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Movie Watchmen
Director Zach Snyder

Jackie Earle Haley, Billy Crudup, Matthew Goode, Jeffrey Dean Morgan

It’s the 80’s, Superheroes have been outlawed by president Richard Nixon now in his third term of office, and most of what’s left have died out or been murdered. A ageing hero/psychopath is thrown out of his high-rise window after a bloody battle with an unknown but powerful assailant. The most paranoid of the former watchmen and alleged sociopath Rorschach believes that someone is killing off heroes, so he goes on a quest to enlist the aid of his former colleagues. The great irony of this is revealed as the plot progresses but was missed on most, which is the films major problem. I never read the original graphic novel but as an excited movie goer I was so disappointed, the original couldn't have been as vague and disjointed as Zach Snyder made it look. With this in mind I re-read some other reviews of this film, and I've found that in spite of the good reviews, the reviewers insist you must read the graphic novel first, which is a huge failing. If the movie can't tell its own story, it shouldn't have been made. Watchmen feels slow for at least the first hour, and the first action sequence of note is a prison break which occurs exactly 2 hours into the film. Before this we are exposed to the horrific origins of the considerably unfortunate individuals who become our superheroes, and we are taken there by the scenic route. There is so much posing and slow motion action and flashbacks it’s difficult after a while to care about how good it all looks. It does look beautiful, dark and yet vibrant in places, and the look of this film is definitely its strength.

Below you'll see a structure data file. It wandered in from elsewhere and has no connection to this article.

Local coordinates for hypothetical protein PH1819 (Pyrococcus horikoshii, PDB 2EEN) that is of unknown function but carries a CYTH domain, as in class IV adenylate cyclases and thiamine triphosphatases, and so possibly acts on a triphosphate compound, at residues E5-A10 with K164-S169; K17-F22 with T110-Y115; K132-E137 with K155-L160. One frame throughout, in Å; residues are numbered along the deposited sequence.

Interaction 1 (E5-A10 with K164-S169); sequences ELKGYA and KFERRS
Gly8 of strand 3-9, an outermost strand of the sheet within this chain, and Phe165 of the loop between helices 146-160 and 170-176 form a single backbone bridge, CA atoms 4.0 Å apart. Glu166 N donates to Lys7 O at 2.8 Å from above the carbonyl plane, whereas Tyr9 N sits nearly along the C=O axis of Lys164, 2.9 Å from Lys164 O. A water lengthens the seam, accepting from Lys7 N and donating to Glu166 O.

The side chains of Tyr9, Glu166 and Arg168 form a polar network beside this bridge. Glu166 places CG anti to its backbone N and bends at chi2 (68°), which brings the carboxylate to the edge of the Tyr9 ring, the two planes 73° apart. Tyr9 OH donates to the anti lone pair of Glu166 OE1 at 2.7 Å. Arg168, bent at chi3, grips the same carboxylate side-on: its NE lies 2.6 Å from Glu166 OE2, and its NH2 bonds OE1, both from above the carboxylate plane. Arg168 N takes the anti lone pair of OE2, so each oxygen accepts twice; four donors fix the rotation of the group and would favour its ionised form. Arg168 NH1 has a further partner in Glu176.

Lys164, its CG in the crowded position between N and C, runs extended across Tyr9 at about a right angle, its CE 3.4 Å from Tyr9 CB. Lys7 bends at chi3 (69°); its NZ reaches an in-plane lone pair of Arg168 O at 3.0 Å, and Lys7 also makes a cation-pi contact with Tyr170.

The director needs to have a good look in the mirror if he wishes to be considered a serious movie director as opposed to a comic obsessed fanboy, or even a teller of stories because this story was lost amid a sea of dull repetitive sequences that leaves a dark taste in the mouth. The pan on the cemetery sign last forever pointlessly in one scene, the credits last so long, and everything lasts so long. There is no pop, no excitement, nothing to bring your rear even slightly closer to the edge of your seat. Snyder should take notes from Ridley's Scotts masterful adaptation of Philip K. Dicks great novel do androids dream of electric sheep. In the actors chair The Comedian and Rorschach are fantastic as larger than life but troubled superheroes and an enjoyable performance at times from Night Owl II in a Clark Kent esque awkwardness around the Silk Spectre II is enjoyable. I did like this stylish to a fault movie but I don't know why, and I believe my review to be objective, generous and judged on its merits.    

This movie scores 8.0/10